The EU wants to limit spiking gas prices after ‘excessive’ moves this summer

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The EU is working on new measures to mitigate gas prices.
Donato Fasano | Getty Images News | Getty Images

LONDON — The European Union is working on new measures to prevent extremely high gas prices after “excessive” levels seen this summer, in a move that could have major implications for European consumers.

The European Commission, the executive arm of the EU, proposed Tuesday setting a limit on daily gas trading levels. The aim is to avoid price spikes, which can lead to higher energy bills for households.

The front-month gas price at the Dutch TTF hub, a European benchmark for natural gas trading, reached historic levels in late August, when the price of natural gas jumped to 341 euros ($334) per megawatt hour, from around 45 euros a year earlier.

Prices have come down since then as EU nations have taken steps to improve their energy supply, but they remain relatively high on an historic basis and are a major problem for the European economy. European natural gas prices were trading around 120 euros per megawatt hour Tuesday.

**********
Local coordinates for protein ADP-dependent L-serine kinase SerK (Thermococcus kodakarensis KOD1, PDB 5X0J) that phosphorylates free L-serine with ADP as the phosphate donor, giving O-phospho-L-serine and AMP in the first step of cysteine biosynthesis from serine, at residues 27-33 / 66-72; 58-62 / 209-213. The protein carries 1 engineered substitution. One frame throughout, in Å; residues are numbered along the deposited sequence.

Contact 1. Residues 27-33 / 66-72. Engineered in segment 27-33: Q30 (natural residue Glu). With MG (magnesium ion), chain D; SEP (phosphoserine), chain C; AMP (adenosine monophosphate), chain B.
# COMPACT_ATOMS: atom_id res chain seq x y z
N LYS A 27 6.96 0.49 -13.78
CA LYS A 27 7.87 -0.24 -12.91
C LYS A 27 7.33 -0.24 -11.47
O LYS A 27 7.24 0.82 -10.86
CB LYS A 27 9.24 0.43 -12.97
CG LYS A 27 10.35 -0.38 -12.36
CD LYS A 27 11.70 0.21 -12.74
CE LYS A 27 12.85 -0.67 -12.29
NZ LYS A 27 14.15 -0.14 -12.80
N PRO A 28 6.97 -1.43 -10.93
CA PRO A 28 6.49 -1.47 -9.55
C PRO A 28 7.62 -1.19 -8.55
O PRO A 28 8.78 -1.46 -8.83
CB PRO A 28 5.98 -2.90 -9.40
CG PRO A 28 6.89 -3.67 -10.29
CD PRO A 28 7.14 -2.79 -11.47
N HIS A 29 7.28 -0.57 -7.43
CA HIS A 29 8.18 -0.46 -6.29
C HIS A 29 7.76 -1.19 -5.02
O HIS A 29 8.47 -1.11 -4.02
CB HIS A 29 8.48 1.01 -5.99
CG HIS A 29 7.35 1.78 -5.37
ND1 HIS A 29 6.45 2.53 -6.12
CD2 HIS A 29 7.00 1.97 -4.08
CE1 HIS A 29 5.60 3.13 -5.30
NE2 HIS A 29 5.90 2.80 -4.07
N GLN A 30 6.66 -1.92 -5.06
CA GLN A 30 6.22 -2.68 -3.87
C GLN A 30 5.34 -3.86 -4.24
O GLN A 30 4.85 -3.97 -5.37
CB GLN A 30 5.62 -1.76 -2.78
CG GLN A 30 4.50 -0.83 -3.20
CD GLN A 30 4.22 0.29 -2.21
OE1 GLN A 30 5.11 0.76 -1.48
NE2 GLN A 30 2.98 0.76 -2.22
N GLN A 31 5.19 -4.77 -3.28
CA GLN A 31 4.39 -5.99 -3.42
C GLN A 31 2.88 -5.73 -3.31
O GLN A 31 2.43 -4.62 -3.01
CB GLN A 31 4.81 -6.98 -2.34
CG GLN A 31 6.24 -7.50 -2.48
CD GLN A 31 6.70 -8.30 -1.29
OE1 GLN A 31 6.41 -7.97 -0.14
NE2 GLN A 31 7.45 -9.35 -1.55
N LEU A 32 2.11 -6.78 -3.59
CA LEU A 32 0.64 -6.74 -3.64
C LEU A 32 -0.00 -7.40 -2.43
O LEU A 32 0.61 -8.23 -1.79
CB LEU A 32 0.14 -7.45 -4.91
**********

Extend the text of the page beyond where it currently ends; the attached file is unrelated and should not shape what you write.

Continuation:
“We are in a high price global reality,” a senior EU official, who did not want to be named due to the discussions still being underway, told reporters Tuesday. The same official added that the summer’s “excessive” prices “had a significant impact on the European economy and European consumers.”

The potential gas trading limits are, however, meant to be temporary.

A second EU official also told reporters that the commission wants to do “something meaningful, but not harmful” to the market.

Speaking earlier this month, European Commission President Ursula von der Leyen said: “We should consider a price limitation in relation to the TTF in a way that continues to secure the supply of gas to Europe and to all Member States and that would demonstrate that the EU is not ready to pay whatever price for gas,” according to Reuters.

The commission also proposed Tuesday the setting up of a new benchmark for trading liquified natural gas (LNG).

“The TTF is linked to pipeline gas prices, but it is not accurate as most countries use LNG,” the second official said, adding that the idea is not to replace the current benchmark for natural gas but rather creating a new one that only takes into account LNG.

The commission said this new benchmark should be in place next spring, when EU nations will be focused on bolstering their gas storage levels in time for the winter.

EU heads of state are gathering in Brussels Thursday to discuss the new proposals.

Critics have said the 27 member states are taking too long to address the energy crisis jointly. Supporters, however, argue that the EU has taken a number of meaningful steps since Russia’s invasion of Ukraine to boost its energy security.

The EU used to import about 40% of its natural gas from Russia; that number is now at around 7%.

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